From Shanghai I fly to Tokyo, thereby fulfilling a long-held ambition. Not to fly that particular route, you understand, but to go to Japan. I will be in Japan for a week and have been reading Isabella Bird’s Unbeaten Tracks in Japan in preparation, so expect excerpts to be flung at you.

From Japan I fly back to Shanghai (for three hours) and on to Singapore (for 28 hours). Mostly I plan to sleep in Singapore.

The next leg is Singapore to Sydney to visit some very dear friends and their three adorable children. This will be my third visit to Australia and the third time I’ve visited in the middle of the Australian winter. Yes, I’ve heard summer is delightful there – one day, I hope to experience that for myself!

And from Sydney I’m going to Melbourne where I will be living for four months; teaching and doing whatever other work I can find.

Sometime towards the end of the year, I will head back to Ireland via New Zealand and North America, but that part of the trip is still a bit fuzzy.

And then – well, after that I have no plan, so we’ll just have to see. By the end of it all I will have visited every continent except Antarctica (and if you let me cheat and claim ‘The Americas’ is one continent). ANY suggestions, ideas, itineraries, contacts for any of the places I will be would be most gratefully received.

Saturday 12 June 2010

Such Devoted Sisters

The Guardian book blog had a piece about sisters in literature the other day. I read with interest since I happen to have two fine specimens of the species myself, one older and one younger. As Diana Wynne Jones pointed out in Howl’s Moving Castle, this should mean that the littlest sister (LTLS) will win the day and marry the prince, while GK’s Mama and I will come to NO GOOD.

Little Women is mentioned several times in the article and prompted me to record this confession. Any literary-leaning young woman worth her salt is supposed to identify with Jo I'll-wear-it-in-two-tails-till-I'm-twenty March (see here, for example.) But, to be honest, I always found Jo a bit much, too sentimental and oblivious to the charms of Laurie (fool! fool!) I went through a brief period of wanting to be Beth, beloved by all, uniting the family around my (SPOILER!) death-bed. But once I got over my masochism, I realised that my favourite sister was Amy. Amy was laughed at for incorrectly using long words (I still have the scars), got in trouble a lot (I can relate) – that whole pickled limes incident was TRAUMATIC reading. But she knows what she wants and she gets it – and also becomes better at reconciling her own wants with the needs of people around her.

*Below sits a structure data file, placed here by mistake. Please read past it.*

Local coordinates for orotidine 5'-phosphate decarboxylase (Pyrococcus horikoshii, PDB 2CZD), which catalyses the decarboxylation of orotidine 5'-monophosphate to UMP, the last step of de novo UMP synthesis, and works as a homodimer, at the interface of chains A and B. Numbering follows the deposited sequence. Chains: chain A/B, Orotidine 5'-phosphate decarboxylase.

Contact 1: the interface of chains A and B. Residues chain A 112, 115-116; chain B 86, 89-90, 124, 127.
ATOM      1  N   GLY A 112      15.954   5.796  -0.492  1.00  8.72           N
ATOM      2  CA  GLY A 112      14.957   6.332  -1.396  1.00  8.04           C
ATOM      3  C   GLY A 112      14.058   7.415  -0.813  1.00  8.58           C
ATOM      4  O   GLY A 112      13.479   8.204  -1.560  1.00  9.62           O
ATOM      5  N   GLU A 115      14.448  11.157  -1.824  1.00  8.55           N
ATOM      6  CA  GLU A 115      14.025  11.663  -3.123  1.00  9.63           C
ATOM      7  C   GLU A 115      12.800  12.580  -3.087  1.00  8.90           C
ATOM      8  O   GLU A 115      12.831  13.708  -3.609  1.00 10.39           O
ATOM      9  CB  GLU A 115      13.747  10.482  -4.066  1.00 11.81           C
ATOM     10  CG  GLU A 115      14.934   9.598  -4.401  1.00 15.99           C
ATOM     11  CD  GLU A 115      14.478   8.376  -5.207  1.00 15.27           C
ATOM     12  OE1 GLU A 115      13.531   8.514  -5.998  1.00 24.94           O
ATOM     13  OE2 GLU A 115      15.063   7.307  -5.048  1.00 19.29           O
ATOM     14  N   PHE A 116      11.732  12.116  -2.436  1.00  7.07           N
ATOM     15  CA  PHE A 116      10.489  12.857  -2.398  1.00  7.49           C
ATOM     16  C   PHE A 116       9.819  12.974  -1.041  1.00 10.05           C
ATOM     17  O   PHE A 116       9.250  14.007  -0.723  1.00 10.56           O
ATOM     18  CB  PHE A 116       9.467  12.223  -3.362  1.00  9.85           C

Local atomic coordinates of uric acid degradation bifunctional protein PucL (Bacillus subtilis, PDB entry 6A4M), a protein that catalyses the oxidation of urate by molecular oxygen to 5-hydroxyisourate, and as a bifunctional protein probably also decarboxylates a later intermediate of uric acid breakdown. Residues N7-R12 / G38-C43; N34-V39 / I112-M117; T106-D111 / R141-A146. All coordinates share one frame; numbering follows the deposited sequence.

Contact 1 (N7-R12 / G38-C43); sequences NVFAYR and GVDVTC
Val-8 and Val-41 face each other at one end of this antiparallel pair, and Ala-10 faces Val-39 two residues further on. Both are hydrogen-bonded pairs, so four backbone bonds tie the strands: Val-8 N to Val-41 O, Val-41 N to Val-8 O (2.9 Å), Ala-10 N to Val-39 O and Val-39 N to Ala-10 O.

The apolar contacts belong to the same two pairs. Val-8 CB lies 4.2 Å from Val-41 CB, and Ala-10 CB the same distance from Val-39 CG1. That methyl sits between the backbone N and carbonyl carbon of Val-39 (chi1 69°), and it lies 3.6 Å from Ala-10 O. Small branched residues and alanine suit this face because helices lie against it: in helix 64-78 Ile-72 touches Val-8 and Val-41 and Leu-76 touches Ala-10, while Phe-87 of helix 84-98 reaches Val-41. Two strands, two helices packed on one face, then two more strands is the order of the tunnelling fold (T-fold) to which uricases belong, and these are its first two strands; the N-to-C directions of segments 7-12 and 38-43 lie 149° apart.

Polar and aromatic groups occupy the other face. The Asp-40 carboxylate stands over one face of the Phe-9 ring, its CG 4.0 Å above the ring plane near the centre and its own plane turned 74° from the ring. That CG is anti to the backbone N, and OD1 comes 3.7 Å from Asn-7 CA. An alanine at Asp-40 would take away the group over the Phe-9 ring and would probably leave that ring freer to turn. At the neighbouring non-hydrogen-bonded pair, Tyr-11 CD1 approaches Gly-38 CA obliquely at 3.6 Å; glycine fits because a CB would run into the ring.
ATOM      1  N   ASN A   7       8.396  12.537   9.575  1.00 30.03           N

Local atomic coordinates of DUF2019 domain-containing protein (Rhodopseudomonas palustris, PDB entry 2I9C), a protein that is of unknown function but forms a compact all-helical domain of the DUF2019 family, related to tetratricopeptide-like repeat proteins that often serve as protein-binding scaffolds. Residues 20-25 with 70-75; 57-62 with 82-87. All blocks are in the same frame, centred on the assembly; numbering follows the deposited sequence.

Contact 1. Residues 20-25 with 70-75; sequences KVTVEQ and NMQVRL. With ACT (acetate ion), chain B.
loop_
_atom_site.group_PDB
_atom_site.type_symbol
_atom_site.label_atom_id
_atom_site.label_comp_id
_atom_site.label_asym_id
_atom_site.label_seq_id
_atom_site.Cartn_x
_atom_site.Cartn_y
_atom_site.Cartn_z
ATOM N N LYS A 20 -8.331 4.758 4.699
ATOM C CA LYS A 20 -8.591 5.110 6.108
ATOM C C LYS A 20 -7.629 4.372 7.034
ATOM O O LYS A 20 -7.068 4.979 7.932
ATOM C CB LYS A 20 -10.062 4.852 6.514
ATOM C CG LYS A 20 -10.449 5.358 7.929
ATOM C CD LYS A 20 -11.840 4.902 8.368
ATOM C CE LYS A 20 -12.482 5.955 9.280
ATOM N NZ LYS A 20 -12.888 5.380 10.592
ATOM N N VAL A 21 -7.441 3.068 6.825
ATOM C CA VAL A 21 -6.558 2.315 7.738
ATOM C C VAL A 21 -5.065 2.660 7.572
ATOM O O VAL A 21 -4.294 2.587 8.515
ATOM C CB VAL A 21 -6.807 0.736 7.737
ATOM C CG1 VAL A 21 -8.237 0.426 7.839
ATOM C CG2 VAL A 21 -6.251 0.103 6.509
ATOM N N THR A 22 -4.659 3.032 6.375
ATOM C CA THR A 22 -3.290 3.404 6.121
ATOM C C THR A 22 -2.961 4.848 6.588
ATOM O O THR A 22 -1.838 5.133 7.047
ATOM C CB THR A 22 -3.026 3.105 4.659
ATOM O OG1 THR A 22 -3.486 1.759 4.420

And yes, she ends up with Laurie and I have to ask myself if I’m betraying my feminist beliefs by sympathising with her because she catches the man. But Jo also gives up her independence for a man (even more sentimental than she is) and goes on to inspire the soppiest piece of drivel known to humankind, Jo’s Boys. In the Winona Ryder film version, Professor Bhaer is played by Gabriel Byrne, but then Laurie is played by Christian Bale, so honours are about even.

I daresay you won’t rest until you decide for yourself Which March Sister Are You, so I googled and found a test you can take (you knew there would be one, right): Which March Sister Are You?

No, this doesn’t have anything to do with travel or hints but I couldn’t set off for the Far East without getting this off my chest. And, come to think of it, Amy did go travelling, so this is totally pertinent to the main theme of my blog.

Thursday 10 June 2010

Road Closed

We are CLOSED today owing to dentist appointment. Pray for us.

PS isn't this photo hilarious? I wish I had taken it but I found it on the interweb. And even though I'm trembling with trepidation, it made me laugh.

Wednesday 9 June 2010


Did The Adorable Nephew like Imaginosity, the children's museum in Dublin? Since he shrieked and kicked when I took him away from the museum, I’d have to say that the evidence points to yes.
We spent two hours in the museum, during which time Gregory pressed every button, took apart everything he could,

peered into every nook and cranny.

He liked the Yellow Submarine,

the supermarket (the tongue stuck out in concentration is a family trait, I do it myself, as does Gregory’s Mama and his Mamó),
and the diner.

He kept a watchful eye on the pishies,

and took excellent care of this baby:

He’s going to make someone a wonderful big brother one day.